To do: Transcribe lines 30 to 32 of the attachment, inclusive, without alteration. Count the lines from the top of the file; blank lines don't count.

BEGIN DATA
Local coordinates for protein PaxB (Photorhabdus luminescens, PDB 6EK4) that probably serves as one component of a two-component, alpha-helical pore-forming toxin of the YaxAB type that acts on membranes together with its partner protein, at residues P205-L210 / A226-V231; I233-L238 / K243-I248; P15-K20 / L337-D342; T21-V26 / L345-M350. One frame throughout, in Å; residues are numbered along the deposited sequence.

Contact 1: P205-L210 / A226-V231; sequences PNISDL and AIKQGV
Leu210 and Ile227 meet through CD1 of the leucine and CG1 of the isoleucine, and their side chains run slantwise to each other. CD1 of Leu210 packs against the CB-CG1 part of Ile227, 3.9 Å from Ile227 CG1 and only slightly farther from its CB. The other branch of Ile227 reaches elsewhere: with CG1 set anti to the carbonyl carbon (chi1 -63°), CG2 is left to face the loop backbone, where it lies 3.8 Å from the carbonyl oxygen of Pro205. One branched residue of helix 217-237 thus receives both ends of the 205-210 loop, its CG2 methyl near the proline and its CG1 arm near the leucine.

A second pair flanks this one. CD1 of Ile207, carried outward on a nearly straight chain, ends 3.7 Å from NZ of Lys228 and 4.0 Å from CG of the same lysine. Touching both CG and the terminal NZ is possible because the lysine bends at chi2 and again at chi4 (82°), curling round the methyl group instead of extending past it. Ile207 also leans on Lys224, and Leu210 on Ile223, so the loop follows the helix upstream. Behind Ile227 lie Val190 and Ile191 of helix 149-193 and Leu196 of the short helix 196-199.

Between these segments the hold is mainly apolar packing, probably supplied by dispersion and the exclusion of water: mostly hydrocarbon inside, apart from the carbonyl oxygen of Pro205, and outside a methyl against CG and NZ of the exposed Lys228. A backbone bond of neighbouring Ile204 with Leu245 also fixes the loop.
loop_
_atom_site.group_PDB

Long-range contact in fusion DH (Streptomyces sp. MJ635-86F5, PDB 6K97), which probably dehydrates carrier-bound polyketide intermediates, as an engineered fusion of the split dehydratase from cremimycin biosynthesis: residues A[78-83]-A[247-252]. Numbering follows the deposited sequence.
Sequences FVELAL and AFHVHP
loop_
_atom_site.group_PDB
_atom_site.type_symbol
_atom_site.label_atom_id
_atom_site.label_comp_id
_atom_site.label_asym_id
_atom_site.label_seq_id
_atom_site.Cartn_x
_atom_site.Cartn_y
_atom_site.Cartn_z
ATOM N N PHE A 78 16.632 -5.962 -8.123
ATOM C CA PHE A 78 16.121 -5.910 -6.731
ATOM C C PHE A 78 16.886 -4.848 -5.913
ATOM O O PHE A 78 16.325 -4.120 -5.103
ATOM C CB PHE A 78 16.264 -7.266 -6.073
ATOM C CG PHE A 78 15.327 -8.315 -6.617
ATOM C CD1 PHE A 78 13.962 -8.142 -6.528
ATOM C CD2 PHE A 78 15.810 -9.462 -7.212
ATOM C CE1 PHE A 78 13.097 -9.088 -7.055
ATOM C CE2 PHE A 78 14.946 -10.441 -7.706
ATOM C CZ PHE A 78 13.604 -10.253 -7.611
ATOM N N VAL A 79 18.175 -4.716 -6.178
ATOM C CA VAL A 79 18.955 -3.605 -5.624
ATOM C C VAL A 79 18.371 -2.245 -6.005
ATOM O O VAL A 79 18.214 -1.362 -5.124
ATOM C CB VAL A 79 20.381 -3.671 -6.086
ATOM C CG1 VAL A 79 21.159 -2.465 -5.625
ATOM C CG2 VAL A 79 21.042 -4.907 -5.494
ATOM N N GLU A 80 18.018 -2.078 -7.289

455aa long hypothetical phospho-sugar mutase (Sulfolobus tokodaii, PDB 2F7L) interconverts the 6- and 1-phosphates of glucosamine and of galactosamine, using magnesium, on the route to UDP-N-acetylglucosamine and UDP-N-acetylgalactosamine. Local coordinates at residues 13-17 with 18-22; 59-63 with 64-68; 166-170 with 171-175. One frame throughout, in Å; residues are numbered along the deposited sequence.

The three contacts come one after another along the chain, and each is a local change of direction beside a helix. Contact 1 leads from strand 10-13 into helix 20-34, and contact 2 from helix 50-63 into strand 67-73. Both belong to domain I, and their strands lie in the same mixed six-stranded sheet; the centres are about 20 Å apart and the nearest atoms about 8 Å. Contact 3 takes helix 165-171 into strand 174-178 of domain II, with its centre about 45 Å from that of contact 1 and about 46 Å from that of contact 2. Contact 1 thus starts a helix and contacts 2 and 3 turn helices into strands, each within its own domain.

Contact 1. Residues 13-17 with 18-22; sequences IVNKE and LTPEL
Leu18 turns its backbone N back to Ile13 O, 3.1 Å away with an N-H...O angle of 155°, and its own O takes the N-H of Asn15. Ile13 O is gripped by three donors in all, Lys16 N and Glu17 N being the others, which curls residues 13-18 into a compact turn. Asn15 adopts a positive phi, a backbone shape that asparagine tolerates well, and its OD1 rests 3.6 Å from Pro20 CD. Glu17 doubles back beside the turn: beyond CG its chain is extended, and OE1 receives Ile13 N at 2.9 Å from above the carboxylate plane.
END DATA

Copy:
ATOM C CZ PHE A 78 13.604 -10.253 -7.611
ATOM N N VAL A 79 18.175 -4.716 -6.178
ATOM C CA VAL A 79 18.955 -3.605 -5.624